FUNCIN-PEC. UNHCR hopes to start resettling people to areas controlled by the Khmer
Rouge by late December, provided that the United Nations can be guaranteed free access
to the returnees once resettled.
A number of refugees-several thousand perhaps, estimates De Mello-have spontaneously
returned on their own to Khmer Rouge zones. And the Khmer Rouge have proven themselves
not above forced repatriations.
Indeed, only a month before the U.N. repatriation began, the Khmer Rouge moved 400
people from Site K camp into Anlong Veng, an area under their control in northern
Despite the challenges to both the returnees and the U.N. in moving hundreds of thousands
of people within a relatively short time frame, it is clear that the refugees' spirit
of survival has helped many cope with harsh new living conditions in Cambodia.
"I've watched them sitting in their final destination on their pile of wood,
just hating it and regretting coming," said UNHCR Field Representative Greg
Fillinger. "But then finally someone gets to work. One house goes up, the next
day another. Then things get rolling and 30 go up in a day."
In early May, the Post interviewed 22-year-old Ek Sereyvuth, a returnee from Site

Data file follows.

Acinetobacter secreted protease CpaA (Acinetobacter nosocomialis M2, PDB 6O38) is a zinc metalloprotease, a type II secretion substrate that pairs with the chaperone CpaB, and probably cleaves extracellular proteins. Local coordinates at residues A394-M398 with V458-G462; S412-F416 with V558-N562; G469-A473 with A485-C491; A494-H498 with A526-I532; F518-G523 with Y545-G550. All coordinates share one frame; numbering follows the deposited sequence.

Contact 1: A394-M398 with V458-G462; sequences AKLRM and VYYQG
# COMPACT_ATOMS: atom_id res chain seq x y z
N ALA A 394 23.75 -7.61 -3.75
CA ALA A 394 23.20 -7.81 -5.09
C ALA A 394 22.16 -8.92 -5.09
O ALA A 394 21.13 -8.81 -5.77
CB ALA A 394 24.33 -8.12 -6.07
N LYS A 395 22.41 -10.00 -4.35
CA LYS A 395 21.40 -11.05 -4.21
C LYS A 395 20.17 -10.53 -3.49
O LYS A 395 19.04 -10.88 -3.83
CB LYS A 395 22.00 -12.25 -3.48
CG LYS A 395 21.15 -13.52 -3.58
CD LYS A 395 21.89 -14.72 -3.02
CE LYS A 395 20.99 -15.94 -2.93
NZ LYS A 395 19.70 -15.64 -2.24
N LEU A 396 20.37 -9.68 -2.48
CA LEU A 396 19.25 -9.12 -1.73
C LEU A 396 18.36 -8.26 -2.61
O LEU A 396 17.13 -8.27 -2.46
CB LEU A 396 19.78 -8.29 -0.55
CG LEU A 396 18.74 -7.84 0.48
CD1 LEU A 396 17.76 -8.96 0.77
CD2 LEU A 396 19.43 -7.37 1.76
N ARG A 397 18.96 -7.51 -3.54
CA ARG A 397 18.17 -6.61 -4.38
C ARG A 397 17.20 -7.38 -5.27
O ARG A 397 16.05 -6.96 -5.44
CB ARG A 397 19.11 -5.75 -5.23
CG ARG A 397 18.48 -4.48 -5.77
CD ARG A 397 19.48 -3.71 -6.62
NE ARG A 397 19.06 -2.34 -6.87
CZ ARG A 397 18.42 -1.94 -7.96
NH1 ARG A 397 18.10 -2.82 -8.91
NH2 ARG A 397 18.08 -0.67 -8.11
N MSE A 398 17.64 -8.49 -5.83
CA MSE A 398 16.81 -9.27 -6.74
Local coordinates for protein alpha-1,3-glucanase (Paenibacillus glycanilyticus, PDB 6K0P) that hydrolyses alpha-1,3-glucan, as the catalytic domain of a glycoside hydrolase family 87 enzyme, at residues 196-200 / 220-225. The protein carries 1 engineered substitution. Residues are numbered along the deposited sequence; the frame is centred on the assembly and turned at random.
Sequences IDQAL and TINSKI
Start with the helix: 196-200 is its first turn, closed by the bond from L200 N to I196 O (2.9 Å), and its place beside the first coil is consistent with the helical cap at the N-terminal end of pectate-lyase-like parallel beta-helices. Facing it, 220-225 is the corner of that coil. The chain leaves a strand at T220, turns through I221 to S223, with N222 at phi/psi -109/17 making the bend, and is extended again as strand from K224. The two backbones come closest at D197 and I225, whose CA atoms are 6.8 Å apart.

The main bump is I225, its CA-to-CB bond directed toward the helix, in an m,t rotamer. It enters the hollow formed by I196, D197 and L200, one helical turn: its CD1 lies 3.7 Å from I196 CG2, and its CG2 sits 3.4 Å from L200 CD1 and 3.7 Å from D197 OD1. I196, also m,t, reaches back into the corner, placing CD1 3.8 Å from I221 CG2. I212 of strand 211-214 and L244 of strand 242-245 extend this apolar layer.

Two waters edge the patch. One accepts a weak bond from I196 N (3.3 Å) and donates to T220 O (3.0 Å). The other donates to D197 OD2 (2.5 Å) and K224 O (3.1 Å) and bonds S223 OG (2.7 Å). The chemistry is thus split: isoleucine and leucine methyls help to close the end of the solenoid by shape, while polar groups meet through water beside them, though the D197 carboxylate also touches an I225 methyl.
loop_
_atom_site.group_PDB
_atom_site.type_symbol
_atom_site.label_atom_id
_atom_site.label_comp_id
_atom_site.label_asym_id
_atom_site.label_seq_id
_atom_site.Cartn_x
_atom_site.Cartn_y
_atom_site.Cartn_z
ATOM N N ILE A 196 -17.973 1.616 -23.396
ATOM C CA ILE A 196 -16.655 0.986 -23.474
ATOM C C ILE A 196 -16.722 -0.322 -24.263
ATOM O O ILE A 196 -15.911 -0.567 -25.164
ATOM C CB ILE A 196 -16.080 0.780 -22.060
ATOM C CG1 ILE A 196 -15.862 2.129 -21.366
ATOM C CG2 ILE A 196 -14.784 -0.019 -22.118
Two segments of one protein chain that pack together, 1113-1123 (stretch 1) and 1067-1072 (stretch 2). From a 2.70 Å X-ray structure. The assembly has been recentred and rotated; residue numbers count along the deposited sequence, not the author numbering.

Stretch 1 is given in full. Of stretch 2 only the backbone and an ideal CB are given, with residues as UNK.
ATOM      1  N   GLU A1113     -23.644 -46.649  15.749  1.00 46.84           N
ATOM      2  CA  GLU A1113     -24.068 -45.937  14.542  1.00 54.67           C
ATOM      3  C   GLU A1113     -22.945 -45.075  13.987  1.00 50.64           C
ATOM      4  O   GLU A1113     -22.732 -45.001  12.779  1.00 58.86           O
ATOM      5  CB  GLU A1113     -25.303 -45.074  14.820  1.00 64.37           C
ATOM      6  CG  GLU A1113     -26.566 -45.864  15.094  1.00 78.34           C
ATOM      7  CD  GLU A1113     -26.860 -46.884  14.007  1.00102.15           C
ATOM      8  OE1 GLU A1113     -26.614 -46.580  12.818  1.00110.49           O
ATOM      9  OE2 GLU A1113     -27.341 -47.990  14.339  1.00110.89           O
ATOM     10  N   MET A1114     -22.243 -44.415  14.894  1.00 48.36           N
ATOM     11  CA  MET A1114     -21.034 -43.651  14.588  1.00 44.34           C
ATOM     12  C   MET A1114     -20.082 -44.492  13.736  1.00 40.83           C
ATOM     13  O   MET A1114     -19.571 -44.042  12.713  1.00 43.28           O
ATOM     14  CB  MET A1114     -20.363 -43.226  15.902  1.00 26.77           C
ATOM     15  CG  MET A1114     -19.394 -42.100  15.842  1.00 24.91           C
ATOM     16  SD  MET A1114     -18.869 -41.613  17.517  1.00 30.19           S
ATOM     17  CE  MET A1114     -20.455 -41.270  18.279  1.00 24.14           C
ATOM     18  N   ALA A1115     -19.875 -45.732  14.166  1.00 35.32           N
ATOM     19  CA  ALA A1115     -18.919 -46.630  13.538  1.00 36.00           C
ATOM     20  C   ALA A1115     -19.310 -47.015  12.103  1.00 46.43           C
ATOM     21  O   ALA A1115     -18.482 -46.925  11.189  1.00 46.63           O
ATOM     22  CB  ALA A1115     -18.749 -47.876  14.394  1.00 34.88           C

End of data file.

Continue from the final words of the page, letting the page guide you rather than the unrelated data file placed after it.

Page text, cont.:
2, as he began building his house on a dusty plain in the Omal subdistrict of Battambang.
Ek had opted for the land option, but at the time didn't know when he would obtain
a rice plot. He hoped to get work as a teacher in town-an hour and a half walk away-but
also wasn't sure if that would happen.
Four months later the Post met Ek as he stood in front of his house, now complete.
A half dozen fish lay drying on a straw mat next to a flower and vegetable garden
he had planted.
He'd landed a job in the village as an English teacher, and was using his earnings
to supplement the fish he caught and the vegetables he grew.
While his life is more austere than Site 2-which had video parlors, bustling markets,
and classes in everything from archeology to computer science-Ek is not interested
in moving to a city.
"This is better than when I lived in Site 2," he said. "It is a free
way to find a good job and make a life in Cambodia. My standard of living is higher
than Site 2."